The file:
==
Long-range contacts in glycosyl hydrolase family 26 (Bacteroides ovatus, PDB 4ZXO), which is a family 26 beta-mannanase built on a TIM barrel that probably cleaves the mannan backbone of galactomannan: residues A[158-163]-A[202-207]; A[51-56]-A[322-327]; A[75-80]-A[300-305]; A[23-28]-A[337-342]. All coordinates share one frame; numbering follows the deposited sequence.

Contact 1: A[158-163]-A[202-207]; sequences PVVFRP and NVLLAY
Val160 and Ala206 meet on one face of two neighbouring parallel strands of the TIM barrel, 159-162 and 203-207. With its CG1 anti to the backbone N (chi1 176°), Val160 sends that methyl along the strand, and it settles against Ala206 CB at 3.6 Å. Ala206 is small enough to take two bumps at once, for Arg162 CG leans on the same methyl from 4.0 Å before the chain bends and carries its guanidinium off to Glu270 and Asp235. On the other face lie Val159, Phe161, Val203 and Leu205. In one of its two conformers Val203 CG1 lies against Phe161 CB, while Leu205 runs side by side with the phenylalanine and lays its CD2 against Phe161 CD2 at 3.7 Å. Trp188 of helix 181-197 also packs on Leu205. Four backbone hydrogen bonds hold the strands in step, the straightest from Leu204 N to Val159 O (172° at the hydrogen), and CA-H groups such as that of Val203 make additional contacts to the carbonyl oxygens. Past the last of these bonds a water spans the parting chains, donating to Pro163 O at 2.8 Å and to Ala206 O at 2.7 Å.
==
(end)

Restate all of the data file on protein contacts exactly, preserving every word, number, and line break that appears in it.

Long-range contacts in glycosyl hydrolase family 26 (Bacteroides ovatus, PDB 4ZXO), which is a family 26 beta-mannanase built on a TIM barrel that probably cleaves the mannan backbone of galactomannan: residues A[158-163]-A[202-207]; A[51-56]-A[322-327]; A[75-80]-A[300-305]; A[23-28]-A[337-342]. All coordinates share one frame; numbering follows the deposited sequence.

Contact 1: A[158-163]-A[202-207]; sequences PVVFRP and NVLLAY
Val160 and Ala206 meet on one face of two neighbouring parallel strands of the TIM barrel, 159-162 and 203-207. With its CG1 anti to the backbone N (chi1 176°), Val160 sends that methyl along the strand, and it settles against Ala206 CB at 3.6 Å. Ala206 is small enough to take two bumps at once, for Arg162 CG leans on the same methyl from 4.0 Å before the chain bends and carries its guanidinium off to Glu270 and Asp235. On the other face lie Val159, Phe161, Val203 and Leu205. In one of its two conformers Val203 CG1 lies against Phe161 CB, while Leu205 runs side by side with the phenylalanine and lays its CD2 against Phe161 CD2 at 3.7 Å. Trp188 of helix 181-197 also packs on Leu205. Four backbone hydrogen bonds hold the strands in step, the straightest from Leu204 N to Val159 O (172° at the hydrogen), and CA-H groups such as that of Val203 make additional contacts to the carbonyl oxygens. Past the last of these bonds a water spans the parting chains, donating to Pro163 O at 2.8 Å and to Ala206 O at 2.7 Å.